I continued to great everyone I met with a hearty "Bonjour!"--at least until I learned their nationality at which point I'd tell them hello, boker tov, or buenos dias as necessary, which covered every language I knew how to greet people with. Well, that's not exactly true--I also remembered how to say 'good morning' in Swiss-German, but I never did meet any folks from Switzerland hiking the trail.

It was easy to spot the non-French people when I said, "Bonjour!"--they would reply with their own bonjour, but it was always hesitant--like they didn't have the confidence to say it with gusto. I had no doubt I still butchered the word and my accent would never fool a native Frenchman, but I think it fooled everyone else! At least until I started speaking English.

A place to stop for food, drink, or rest.
When people told me "Buen camino," I'd annoyingly correct them and say we were still in France. It's "Bonne route!" =)

Near the top of the ridge, I reached a food truck selling drinks and food to pilgrims along the trail and claimed to have the "last stamp in France." The most fascinating thing about this truck was the writing on it. Many pilgrims had signed the truck, and the side of it contained a long list of countries that ticked off the nationalities of everyone who passed by during the morning. I told the proprietor that I was from the United States and he added a mark next to the appropriate row.

I bought a Coke and had him stamp my credential, then laid out and admired the views through the now-patchy clouds. I felt on top of the world. Sheep dotted the hillsides and hikers dotted the roads. I knew this was the world's most traveled trail--in 2010, a whopping 272,703 people registered the completion of their hike in Santiago--but the sheer number of pilgrims still astounded me. At one decent viewpoint, I counted more than 20 hikers ahead of me along the road before it curved out of sight and another 20 hikers behind me before that direction curved out of sight. It was a busy little trail!

I continued hiking, up and up. The initial steep ascent leveled off into a gradual ascent, climbing above the clouds and into spectacular views. Okay, not High Sierras spectacular, but it's own special beauty. At the highest points, a ferocious wind blew over the ridge tops and I had to secure the strap of my head tightly around my chin to keep it from blowing away. I twirled my trekking pole in the air with joy. Life was good!

Near the top, I knew I was getting close to the Spanish border--marked by a cattle crossing. A water fountain was just on the French side of the border, and a rock monument was just on the Spanish side of the border, but the actual border, I was told, was marked by nothing more exciting than a cattle guard. People could walk between the countries without any border patrol or checkpoints, but heaven forbid, the cows and sheep certainly wouldn't be allowed to wander between countries at whim!

The clouds and fog are finally starting to burn off!
At the fountain, I had another hiker use my camera to take a photo of me getting water. I took pictures of myself walking over the cattle guard. And I asked another hiker to take photos of my hugging the rock monument on the Spanish side of the border. I was in SPAIN!!!! Goodbye, France! I loudly proclaimed "Buenos dias!" to anyone who would listen, and followed up with a "Buen camino!" as I tore down the trail leaving them in the dust. =)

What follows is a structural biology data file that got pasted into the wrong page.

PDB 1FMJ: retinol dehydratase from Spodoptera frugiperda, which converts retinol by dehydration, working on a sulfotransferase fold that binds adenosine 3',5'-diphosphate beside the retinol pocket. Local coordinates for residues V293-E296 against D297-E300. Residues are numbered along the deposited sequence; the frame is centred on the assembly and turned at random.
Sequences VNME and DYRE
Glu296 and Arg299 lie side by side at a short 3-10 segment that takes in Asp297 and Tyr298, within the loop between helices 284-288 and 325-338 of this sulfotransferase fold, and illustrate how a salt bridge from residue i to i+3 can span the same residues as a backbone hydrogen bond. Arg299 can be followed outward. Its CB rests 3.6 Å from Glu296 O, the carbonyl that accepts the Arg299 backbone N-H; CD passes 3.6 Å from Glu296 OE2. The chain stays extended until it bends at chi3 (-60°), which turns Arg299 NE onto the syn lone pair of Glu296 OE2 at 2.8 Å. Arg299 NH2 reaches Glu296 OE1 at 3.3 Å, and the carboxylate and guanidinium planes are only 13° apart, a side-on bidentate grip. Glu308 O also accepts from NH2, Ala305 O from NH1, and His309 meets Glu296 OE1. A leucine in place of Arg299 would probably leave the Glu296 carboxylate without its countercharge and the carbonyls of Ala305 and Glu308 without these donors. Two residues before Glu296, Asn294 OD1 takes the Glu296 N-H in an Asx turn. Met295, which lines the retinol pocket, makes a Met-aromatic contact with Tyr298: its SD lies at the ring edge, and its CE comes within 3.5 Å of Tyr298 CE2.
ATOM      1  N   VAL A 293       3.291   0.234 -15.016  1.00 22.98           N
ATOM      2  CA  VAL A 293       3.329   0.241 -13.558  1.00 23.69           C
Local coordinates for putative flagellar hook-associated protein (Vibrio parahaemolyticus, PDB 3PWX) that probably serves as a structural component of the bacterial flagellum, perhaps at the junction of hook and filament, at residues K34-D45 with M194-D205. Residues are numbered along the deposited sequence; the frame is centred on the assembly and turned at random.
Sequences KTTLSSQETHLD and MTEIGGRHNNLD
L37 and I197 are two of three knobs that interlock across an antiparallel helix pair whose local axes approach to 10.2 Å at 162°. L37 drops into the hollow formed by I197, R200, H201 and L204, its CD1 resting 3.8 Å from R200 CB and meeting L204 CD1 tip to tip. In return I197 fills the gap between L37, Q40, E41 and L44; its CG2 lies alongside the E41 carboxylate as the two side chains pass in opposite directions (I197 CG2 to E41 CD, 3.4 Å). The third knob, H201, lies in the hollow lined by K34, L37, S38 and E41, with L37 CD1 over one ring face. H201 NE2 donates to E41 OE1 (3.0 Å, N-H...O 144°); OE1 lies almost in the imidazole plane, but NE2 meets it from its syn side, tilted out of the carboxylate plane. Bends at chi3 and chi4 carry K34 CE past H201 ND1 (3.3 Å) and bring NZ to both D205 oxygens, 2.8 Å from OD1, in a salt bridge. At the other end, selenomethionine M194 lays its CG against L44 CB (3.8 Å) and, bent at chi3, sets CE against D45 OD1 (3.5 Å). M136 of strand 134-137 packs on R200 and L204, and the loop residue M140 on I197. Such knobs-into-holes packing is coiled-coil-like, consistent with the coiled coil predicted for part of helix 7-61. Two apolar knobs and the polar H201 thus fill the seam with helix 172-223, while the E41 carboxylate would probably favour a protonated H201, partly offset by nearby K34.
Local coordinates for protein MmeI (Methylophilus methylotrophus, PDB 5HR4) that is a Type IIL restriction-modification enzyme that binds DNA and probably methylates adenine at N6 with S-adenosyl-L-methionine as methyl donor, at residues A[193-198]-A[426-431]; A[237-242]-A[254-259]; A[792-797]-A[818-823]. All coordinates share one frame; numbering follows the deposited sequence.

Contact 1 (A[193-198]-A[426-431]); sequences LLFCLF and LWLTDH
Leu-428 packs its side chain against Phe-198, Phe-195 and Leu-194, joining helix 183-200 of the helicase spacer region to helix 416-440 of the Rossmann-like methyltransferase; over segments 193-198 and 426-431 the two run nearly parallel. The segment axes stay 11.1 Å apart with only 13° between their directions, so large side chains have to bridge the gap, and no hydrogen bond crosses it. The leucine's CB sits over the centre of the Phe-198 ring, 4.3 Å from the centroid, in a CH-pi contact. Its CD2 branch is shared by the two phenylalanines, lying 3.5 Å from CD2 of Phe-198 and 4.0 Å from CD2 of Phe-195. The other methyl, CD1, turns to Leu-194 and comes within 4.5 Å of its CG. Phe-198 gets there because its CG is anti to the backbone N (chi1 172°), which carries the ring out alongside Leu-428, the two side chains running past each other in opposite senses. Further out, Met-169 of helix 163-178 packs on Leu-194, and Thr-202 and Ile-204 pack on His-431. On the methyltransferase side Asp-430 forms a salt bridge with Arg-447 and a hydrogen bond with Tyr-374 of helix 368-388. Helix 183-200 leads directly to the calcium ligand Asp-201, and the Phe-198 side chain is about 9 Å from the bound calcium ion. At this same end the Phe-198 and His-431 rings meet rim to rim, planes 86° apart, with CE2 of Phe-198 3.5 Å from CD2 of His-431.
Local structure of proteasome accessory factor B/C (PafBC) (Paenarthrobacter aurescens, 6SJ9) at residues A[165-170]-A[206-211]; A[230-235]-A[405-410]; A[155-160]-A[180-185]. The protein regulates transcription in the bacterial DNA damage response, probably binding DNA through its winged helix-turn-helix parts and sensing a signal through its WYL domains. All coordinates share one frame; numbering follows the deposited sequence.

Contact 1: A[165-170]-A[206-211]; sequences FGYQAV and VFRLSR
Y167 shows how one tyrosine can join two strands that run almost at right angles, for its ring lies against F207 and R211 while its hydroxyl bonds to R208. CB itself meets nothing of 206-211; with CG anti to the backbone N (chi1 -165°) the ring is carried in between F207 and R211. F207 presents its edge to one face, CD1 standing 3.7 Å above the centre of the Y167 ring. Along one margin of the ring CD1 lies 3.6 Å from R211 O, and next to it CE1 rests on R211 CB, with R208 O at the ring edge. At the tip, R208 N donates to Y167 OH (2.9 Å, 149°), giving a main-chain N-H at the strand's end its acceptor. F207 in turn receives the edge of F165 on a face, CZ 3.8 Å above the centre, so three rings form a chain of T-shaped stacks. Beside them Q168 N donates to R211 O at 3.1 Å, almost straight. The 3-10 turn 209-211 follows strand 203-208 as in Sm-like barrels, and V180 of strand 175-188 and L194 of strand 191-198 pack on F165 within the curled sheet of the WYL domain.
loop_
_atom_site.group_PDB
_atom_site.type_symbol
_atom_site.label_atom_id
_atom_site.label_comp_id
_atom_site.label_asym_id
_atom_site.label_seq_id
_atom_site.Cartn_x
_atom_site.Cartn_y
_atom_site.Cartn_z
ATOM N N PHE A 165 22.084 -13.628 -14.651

The trail eventually reached the highest point over the Pyrenees, then proceeded to crash steeply through a forested slope towards Roncesvalles. It was quite steep over loose rocks and I had to slow down or risk a seriously ankle or knee injury.

Near the bottom, I started to tear based a woman, wishing her a "Buenos dias!" but got the sense that she was having trouble and slowed down to talk. I asked where she was from--Australia--and how she was doing. She had a hiking partner who had left her behind, though, which she was a little bitter over. And, this late in the day, was feeling the pain of the downhill slope and distance that had been covered. I had met others on the trail who were hurting--physically, at least--but this one seemed to be hurting more internally and I felt bad for her. I wanted to cheer her up. The camino should be a fun adventure, not a miserable slog.

She asked if I could get her water bottle out of her pack which I happily got for her, then returned it to her pack afterwards, and I walked with her the last kilometer or two into Roncesvalles just chatting and her mood seemed to improve.

We walked into town together, and I formally introduced myself and she introduced herself as Vivian. I didn't know it at the time, but I'd be seeing a lot more of her before our hike was done. When she caught up with her friend in town, she introduced me as an "angel" for having gotten her water for her. She must have been feeling really down if that's all it took to make oneself an angel in her book!

New kinds of trail markers that I hadn't
seen before.
I checked into the alburgue in town that could host about 200 people at once. The sheer size of the place kind of intimidated me--the gites I passed never held more than a dozen people or so at a time. Something of this scale was completely beyond my comprehension, but I was curious how it all worked and made a point of staying there rather than camping out.